The commonwealth’s three top political leaders appear to agree that controlling the cost of health care and helping employers create jobs must be the primary objective of state government during the next two years.
Governor Deval Patrick used his second inaugural address today to announce that his administration plans to file legislation to reform and simplify the way businesses and individuals pay for health insurance. He also promised a medical malpractice measure and said he has instructed MassHealth, the Commonwealth Health Care Connector and the Group Insurance Commission to implement pilot programs to demonstrate new and cost-effective ways to buy health care.
His comments came a day after House Speaker Robert DeLeo and Senate President Therese Murray both identified business growth and health care as priorities for the 2011-2012 legislative session.
The governor called for Massachusetts to face difficult decisions on economic development, spiraling health insurance premiums and other complex issues.
''We must demand more of ourselves than rhetoric that divides us and leadership that kicks every tough decision down the road," Patrick said, echoing a theme he used during his successful re-election campaign.
The prominence of health care and business issues in the opening speeches of the governor, DeLeo and Murray bodes well for Massachusetts employers who continue to face annual premium increases of up to 40 percent as they provide health coverage to workers. AIM suggested Monday in its Common Wealth 2011 statement that the Massachusetts health-care system will collapse of its own weight if the companies that foot the bill for insurance are no longer able to pay.
Health care, tax, electricity and employment-law issues also dominate AIM’s 2011-2012 Legislative Agenda.
Murray said in a speech Wednesday that lawmakers would push hard to improve a state economy that already maintains an unemployment rate more than a full point below the national jobless level.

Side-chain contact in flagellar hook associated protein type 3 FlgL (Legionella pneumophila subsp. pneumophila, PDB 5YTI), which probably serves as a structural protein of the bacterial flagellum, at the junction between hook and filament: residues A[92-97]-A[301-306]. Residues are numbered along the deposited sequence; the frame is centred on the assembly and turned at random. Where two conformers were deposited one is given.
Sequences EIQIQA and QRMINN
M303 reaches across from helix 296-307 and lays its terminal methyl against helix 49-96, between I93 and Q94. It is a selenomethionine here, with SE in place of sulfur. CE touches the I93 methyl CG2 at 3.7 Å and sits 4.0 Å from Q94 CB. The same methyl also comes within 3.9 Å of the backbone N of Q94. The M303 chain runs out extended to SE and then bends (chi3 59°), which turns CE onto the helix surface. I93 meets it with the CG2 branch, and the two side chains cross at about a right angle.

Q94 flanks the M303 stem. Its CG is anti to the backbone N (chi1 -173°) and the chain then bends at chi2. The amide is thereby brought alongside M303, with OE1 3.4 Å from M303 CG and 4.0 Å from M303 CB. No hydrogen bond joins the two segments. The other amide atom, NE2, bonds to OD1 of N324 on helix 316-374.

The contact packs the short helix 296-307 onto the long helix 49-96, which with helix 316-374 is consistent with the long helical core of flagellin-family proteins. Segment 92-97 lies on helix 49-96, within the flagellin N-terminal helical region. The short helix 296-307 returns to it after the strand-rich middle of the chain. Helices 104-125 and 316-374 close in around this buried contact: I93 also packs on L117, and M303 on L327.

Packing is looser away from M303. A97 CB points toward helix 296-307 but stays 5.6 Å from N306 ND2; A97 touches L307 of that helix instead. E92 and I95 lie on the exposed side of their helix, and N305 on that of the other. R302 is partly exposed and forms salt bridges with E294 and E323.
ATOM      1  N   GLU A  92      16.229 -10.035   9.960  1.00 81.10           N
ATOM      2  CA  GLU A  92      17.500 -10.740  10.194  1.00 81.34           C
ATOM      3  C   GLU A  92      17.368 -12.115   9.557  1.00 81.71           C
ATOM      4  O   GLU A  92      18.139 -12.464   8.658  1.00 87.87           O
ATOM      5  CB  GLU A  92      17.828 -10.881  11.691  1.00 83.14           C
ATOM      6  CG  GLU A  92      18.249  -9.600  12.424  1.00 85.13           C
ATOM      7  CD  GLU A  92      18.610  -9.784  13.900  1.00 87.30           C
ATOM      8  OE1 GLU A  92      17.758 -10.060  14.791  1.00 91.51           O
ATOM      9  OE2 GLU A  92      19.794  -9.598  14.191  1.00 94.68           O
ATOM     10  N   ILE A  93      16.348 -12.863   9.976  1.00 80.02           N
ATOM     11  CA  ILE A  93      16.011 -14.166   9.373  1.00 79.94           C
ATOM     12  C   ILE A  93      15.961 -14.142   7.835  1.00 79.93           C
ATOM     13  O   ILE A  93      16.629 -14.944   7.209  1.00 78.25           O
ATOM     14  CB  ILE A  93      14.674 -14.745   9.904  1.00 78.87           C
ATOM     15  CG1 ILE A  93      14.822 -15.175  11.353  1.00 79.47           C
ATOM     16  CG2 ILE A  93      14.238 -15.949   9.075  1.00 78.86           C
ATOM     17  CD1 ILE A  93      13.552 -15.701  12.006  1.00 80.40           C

“We can and must do more to retain and grow our existing businesses as well as attract new investors, industry and jobs from across the world,” she said, noting that Massachusetts accounted for 9.4 percent of the nation’s job growth over the past year, despite constituting just 2.4 percent of the population.
DeLeo highlighted the health insurance crisis facing cities and towns, some of whom have been forced to borrow money to pay their medical bills. He proposed forcing municipalities to join the Group Insurance Commission, which purchases health coverage for tens of thousands of state employees and retirees.
“The reality is that municipal employee health insurance is a budget-buster which puts untenable strain on municipal services.Unless cities and towns can find health insurance at the same or lower cost than the GIC, we should force them to join - bringing them under the more efficient and cost effective state system,” he said. “This will translate into immediate cost savings for cities and towns while preserving an acceptable standard of quality health care for our public servants at the local level.”
Richard C. Lord, President and Chief Executive Officer of AIM, said health insurance costs discourage employers from hiring people desperate for jobs.
“Massachusetts became a model for the nation in 2006 when it undertook a bipartisan health reform that has since extended coverage to 400,000 people who did not have coverage previously. It’s now time for Massachusetts to establish a model for making world-class health care affordable for employers and consumers alike,” Lord said.